Saturday, November 7, 2009

Exercises I use for developing strength in the arms

One thing I noticed very quickly when I first started training with swords was how rapidly my arms and shoulders wore out and became too fatigued to safely or successfully execute any fencing techniques.

(Quick background: when I was in Uni, I was quite weak in the torso and arms due to malnutrition, although my legs were fairly reliable from several years of lengthy walks and bicycle rides)

Now, whether one trains with a HEMA group or a re-enactment group, chances are you generally don't spend enough time in class each week to develop the requisite strength quickly. At least, such was the case for me.

Now, you could go to the gym, true, but you may not have the time, money and/or inclination to do so. Personally, I prefer a method which is cheap and doesn't require me to leave home.

The method I ended up going with is simply this: Handweights.
Pop down to your local Sports Equipment Store (eg. Rebel Sports) and fork out between 5-15$ for a couple of light handweights.

Ideally, you'd want 2 of the 1.5kg or 2kg weights - however, if at this time you are having difficulty holding a rapier in extended guard for more than a minute, then start with the 1kg weights, but get the 1.5kg ones as well (which you can use to test how far your strength is coming along).


1 - The Spanish Guard
This exercise is ideal for getting used to having your sword arm extended in guard for lengthy periods. You can do this while standing in front of the television, or at any time when your mind is otherwise engaged but your body and arms are doing nothing of use.

Simply hold the weight in your hand like you would a rapier's grip, feet approximately shoulders width wide, and hold your arm at length (as per image to the right). Do not lock in your elbow.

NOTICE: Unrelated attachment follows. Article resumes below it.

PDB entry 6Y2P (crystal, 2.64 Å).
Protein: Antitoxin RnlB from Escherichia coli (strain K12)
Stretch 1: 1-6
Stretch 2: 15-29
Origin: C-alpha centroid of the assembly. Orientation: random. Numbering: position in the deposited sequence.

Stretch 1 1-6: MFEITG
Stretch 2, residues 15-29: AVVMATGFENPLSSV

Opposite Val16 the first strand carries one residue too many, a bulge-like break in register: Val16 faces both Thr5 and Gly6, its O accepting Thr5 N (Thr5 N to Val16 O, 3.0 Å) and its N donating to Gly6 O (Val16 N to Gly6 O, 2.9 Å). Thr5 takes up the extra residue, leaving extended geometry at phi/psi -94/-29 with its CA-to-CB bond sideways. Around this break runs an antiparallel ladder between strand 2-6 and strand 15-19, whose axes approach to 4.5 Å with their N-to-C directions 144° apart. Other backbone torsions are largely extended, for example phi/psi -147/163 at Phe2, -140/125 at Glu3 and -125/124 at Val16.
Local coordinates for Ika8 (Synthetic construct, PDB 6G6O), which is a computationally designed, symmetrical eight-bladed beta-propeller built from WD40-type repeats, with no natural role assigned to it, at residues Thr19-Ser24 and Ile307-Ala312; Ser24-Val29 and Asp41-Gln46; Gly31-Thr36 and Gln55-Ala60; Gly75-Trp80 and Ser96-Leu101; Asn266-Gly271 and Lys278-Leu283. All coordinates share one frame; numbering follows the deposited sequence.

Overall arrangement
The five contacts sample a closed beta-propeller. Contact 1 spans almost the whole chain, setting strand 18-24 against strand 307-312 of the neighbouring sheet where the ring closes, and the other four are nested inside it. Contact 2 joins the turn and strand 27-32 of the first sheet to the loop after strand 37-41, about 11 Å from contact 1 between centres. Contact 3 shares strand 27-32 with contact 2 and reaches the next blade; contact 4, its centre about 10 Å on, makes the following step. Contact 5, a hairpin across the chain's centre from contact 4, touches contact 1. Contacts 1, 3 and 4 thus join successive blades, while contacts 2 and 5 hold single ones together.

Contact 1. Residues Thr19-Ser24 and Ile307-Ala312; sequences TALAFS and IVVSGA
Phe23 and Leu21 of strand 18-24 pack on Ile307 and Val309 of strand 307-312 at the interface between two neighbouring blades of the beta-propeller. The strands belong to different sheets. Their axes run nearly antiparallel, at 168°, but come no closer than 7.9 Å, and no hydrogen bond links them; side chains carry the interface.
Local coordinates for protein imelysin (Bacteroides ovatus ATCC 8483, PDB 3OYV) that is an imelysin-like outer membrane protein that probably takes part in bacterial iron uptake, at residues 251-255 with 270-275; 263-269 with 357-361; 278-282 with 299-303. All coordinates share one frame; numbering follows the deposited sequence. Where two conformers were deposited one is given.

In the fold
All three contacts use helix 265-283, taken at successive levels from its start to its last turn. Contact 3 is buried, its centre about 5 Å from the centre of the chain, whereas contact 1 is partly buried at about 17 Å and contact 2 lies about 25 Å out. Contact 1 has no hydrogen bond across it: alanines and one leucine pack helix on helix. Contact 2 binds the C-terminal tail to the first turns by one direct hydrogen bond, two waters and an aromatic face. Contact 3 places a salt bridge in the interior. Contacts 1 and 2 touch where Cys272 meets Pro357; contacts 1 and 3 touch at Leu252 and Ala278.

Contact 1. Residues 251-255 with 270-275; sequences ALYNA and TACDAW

Periodically change your hand position from fingernails facing down, to fingernails facing to the inside, and then with fingernails facing up. When one arm gets too tired, swap arms.

(Image from Pacheco's The Book of the Greatness of the Sword (1600) with thanks to the hard work of Mary and Puck Curtis)

2 - The Cuts
Now, simply holding your arm out with weight in hand isn't going to work all of the required arm and shoulder muscles. So, when boredom with the first exercise sets in (and it will, trust me!), switch over to this one.

This exercise is fairly intuitive for anyone who has watched any swashbuckling movies (Pirates of the Caribbean included). Without damaging your household or those you may live with, perform a sequence of cuts with arm extended and weight in hand.

NB: Do not lock the elbow in, but make sure that at the point where you imagine the cut has 'connected' your arm should be almost straight if you want to be working the arm and shoulder well. Remember you can cut with finesse and panache using movements of the wrist and elbow. Not every strike has to be a 'Conan Special'.

3 - The Guards
This exercise presumes that you have been taught a range of wards and guards for your particular style of bladework.

This exercise simply consists of moving from one guard/ward to the next with the weight in hand. Try different speeds, ranging from slow and deliberate to fast (but only as fast as you can maintain the correct guard position). Make sure you hold your arm in the guard/ward position for at least 5-10 seconds. Make sure that, at some point, you hold each guard for a lengthy position, as you did in Exercise 1 - The Spanish Guard.

HOW TO GAUGE PROGRESS and push it forward more.

This is relatively simple to do - all you need is a timer of some form.
Let us assume for arguments sake that you started with a 1kg handweight, and could only have it extended in the Spanish Guard for 1 minute before you had to drop your arm.

Every time you subsequently hold the guard for longer than 1 minute is a sign of improvement.

When you can hold it for 5 minutes or more at the current weight, increase the weight (to 1.5kg, for this example).

You will find that you may once again only be able to hold the new weight for around a minute or so. However, when your arm gets too tired for the 1.5kg weight, change it immediately to the 1kg (without taking a break). You should find that you will be able to continue the exercise for a couple more minutes.

As time progresses you will find in much the way that I have, that when you pick up the rapier at training or in the fighting lists, your arm will not tire out so quickly and you will be able to get in a lot more quality fencing for your time and effort.

Benedictions all,

James O'Dwyer

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